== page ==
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Supreme Court Won’t Hear Remote DVR Case

29 Jun, 2009 By: Erik Gruenwedel

In a win for cable operators and the Obama administration, the U.S. Supreme Court June 29 said it would not weigh in on litigation involving Cablevision’s remote-storage digital video recording service.

The decision opens the door for Cablevision to deploy a DVR service that records programming on a remote system controlled by the Bethpage, N.Y.-based service and not a subscriber’s set-top box.

COO Tom Rutledge hailed the decision and said deployment of the service would begin this summer.

“We believe there are ways to take this victory and work with programmers … and at the same time deliver real benefits to advertisers,” Rutledge said.

In 2006 a group of entertainment studios and TV networks filed a lawsuit against Cablevision alleging that its planned DVR service violated their copyrights.

Unlike TiVo and other cable-based DVR services, Cablevision's service would allow subscribers to record and store programming on the company's server instead of a set-top box.

The plaintiffs, which include 20th Century Fox, Universal Studios, Paramount Pictures, The Walt Disney Co., and TV networks ABC, CBS and NBC, claimed such an arrangement circumvented “simultaneous broadcast” license agreements that forbid cable companies from storing content and repurposing it for a fee without a separate license.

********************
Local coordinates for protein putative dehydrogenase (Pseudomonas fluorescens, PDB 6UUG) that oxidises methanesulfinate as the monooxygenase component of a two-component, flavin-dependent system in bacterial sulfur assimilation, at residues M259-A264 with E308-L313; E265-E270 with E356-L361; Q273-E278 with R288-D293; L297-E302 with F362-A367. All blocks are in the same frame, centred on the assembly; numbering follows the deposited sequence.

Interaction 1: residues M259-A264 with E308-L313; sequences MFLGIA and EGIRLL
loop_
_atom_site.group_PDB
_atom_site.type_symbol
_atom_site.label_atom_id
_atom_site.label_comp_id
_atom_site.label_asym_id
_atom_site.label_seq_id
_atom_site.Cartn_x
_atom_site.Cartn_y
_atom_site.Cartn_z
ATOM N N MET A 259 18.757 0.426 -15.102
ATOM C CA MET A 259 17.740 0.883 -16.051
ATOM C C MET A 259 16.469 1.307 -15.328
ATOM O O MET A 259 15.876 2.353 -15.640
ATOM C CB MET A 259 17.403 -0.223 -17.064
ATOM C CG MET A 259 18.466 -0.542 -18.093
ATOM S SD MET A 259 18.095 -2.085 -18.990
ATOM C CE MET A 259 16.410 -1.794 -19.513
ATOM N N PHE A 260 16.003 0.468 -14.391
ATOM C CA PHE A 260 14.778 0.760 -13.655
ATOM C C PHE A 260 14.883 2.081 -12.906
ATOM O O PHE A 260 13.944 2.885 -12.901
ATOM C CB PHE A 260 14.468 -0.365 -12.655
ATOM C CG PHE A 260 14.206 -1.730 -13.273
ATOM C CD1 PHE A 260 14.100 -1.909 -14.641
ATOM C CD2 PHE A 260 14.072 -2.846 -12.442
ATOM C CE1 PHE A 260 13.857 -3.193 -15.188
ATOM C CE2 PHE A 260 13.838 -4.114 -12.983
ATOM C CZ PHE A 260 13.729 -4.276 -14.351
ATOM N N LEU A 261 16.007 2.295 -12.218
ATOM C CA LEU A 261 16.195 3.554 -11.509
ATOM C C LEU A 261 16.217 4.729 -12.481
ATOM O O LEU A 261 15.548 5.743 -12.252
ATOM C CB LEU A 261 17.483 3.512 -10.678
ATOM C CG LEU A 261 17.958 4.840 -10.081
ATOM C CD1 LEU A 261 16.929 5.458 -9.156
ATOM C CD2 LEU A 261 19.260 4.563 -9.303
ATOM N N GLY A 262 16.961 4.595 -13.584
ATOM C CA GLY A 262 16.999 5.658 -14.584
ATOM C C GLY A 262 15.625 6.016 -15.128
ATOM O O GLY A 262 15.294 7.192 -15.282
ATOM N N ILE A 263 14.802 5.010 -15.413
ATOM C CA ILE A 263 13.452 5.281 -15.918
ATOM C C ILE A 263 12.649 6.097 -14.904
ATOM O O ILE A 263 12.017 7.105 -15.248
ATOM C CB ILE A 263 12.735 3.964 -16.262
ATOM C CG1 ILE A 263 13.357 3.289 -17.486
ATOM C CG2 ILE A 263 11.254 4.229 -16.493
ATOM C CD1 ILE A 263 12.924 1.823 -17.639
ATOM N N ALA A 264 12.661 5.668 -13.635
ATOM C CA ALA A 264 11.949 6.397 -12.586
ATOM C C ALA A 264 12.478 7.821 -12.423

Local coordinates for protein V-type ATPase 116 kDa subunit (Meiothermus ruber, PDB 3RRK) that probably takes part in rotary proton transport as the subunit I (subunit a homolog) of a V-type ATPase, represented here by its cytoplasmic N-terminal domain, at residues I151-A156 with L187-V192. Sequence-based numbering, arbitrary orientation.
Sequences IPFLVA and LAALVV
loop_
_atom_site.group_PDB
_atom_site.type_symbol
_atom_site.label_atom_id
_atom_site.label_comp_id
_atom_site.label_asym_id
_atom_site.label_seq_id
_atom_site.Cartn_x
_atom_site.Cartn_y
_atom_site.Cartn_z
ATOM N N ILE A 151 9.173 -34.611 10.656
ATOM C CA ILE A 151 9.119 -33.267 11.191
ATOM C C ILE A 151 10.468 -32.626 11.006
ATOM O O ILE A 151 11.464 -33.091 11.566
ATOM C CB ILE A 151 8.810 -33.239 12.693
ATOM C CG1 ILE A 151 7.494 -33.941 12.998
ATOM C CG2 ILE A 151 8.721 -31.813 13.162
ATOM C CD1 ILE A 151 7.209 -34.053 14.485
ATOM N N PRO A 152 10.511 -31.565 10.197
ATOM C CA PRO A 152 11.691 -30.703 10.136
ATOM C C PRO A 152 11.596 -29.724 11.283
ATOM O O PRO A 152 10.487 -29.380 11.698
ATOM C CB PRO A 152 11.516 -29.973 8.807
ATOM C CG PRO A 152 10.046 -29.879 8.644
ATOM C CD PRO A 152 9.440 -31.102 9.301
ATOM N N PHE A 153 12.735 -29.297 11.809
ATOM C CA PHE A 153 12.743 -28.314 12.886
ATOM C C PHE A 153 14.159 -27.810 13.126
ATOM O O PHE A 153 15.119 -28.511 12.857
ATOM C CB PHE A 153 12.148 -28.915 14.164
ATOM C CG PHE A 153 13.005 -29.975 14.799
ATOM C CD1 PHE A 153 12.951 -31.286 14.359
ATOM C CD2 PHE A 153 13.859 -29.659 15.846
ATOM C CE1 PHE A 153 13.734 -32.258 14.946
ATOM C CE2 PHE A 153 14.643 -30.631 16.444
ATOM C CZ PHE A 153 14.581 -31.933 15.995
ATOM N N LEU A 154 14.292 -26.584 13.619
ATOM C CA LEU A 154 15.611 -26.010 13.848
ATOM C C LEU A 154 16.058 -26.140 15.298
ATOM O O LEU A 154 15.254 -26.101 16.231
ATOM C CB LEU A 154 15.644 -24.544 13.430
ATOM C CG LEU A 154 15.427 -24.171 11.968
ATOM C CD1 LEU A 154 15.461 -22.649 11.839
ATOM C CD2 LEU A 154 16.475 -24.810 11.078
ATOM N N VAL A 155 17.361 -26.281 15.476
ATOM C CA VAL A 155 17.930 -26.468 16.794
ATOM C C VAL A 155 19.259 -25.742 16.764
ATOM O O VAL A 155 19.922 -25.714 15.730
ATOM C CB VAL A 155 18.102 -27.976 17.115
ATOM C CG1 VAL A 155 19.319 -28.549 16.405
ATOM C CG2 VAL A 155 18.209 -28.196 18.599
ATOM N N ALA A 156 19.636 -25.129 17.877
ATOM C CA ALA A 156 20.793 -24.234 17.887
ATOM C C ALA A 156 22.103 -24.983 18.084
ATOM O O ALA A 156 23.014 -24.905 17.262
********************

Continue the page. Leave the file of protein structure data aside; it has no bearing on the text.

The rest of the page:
Last summer a Philadelphia appeals court overturned a previous ruling disallowing Cablevision from commencing with its service.

The Consumer Electronics Association said the decision underscores the commonplace ability by consumers to record TV programming.

“The court has already ruled that consumers have the right to time-shift TV shows,” said Gary Shapiro, president and CEO of CEA, in a statement. “Whether the bits reside in a box under your TV or in a box in the cable field office is not relevant.”

The Solicitor General May 29 said Cablevision’s RS-DVR service essentially offered “the same functionality” as a VCR or a set-top DVR and thereby was not in violation of license agreements.

To date, studios and content owners have never filed a lawsuit against a set-top DVR, a stance that could change, according to Richard Greenfield, analyst with Pali Capital.

He said the studios could re-address the matter alleging contributory infringement against Cablevision. Contributory infringement, versus the direct infringement alleged in the current case, means the RS-DVR enables consumers to violate copyright and could prompt the courts to re-examine the landmark 1984 Sony Betamax fair use case that opened the door for video rentals.

Greenfield, in a recent note, said a positive outcome for Cablevision would be a boon for the cable industry and, to a lesser extent, content owners, as consumers with DVRs watch more television, in addition to fewer ads.

“We believe the rapid rise in DVR usage would create an even darker cloud over the television advertising business, the analyst said in a note. “While this issue is already playing out with current DVR technology, only 35% of multichannel homes have a DVR and the vast majority only has a DVR in one room of the house.”

A representative from the Motion Picture Association of America was not immediately available for comment.

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